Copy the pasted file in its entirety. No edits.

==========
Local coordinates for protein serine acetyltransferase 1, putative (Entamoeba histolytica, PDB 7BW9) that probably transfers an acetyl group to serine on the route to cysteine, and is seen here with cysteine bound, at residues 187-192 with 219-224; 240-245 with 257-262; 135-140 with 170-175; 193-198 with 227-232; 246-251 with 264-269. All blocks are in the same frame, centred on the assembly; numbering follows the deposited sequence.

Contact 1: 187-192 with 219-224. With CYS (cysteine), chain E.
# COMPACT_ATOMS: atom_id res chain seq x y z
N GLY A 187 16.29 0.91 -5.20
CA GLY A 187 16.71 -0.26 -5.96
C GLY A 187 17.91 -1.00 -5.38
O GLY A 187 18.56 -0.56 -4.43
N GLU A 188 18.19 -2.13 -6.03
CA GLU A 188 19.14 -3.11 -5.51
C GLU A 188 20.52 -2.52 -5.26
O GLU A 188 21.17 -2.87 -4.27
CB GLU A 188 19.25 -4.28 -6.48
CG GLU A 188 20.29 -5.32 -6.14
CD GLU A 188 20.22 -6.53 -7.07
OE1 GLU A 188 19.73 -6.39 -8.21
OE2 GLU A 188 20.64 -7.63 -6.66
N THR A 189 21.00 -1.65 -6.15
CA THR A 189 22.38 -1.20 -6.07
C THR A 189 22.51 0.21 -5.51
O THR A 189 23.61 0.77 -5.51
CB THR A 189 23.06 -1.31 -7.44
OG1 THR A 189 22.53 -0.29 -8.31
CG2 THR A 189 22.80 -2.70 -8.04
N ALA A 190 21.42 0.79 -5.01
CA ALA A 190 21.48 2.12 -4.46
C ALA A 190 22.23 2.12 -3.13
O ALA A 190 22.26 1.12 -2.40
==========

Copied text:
Local coordinates for protein serine acetyltransferase 1, putative (Entamoeba histolytica, PDB 7BW9) that probably transfers an acetyl group to serine on the route to cysteine, and is seen here with cysteine bound, at residues 187-192 with 219-224; 240-245 with 257-262; 135-140 with 170-175; 193-198 with 227-232; 246-251 with 264-269. All blocks are in the same frame, centred on the assembly; numbering follows the deposited sequence.

Contact 1: 187-192 with 219-224. With CYS (cysteine), chain E.
# COMPACT_ATOMS: atom_id res chain seq x y z
N GLY A 187 16.29 0.91 -5.20
CA GLY A 187 16.71 -0.26 -5.96
C GLY A 187 17.91 -1.00 -5.38
O GLY A 187 18.56 -0.56 -4.43
N GLU A 188 18.19 -2.13 -6.03
CA GLU A 188 19.14 -3.11 -5.51
C GLU A 188 20.52 -2.52 -5.26
O GLU A 188 21.17 -2.87 -4.27
CB GLU A 188 19.25 -4.28 -6.48
CG GLU A 188 20.29 -5.32 -6.14
CD GLU A 188 20.22 -6.53 -7.07
OE1 GLU A 188 19.73 -6.39 -8.21
OE2 GLU A 188 20.64 -7.63 -6.66
N THR A 189 21.00 -1.65 -6.15
CA THR A 189 22.38 -1.20 -6.07
C THR A 189 22.51 0.21 -5.51
O THR A 189 23.61 0.77 -5.51
CB THR A 189 23.06 -1.31 -7.44
OG1 THR A 189 22.53 -0.29 -8.31
CG2 THR A 189 22.80 -2.70 -8.04
N ALA A 190 21.42 0.79 -5.01
CA ALA A 190 21.48 2.12 -4.46
C ALA A 190 22.23 2.12 -3.13
O ALA A 190 22.26 1.12 -2.40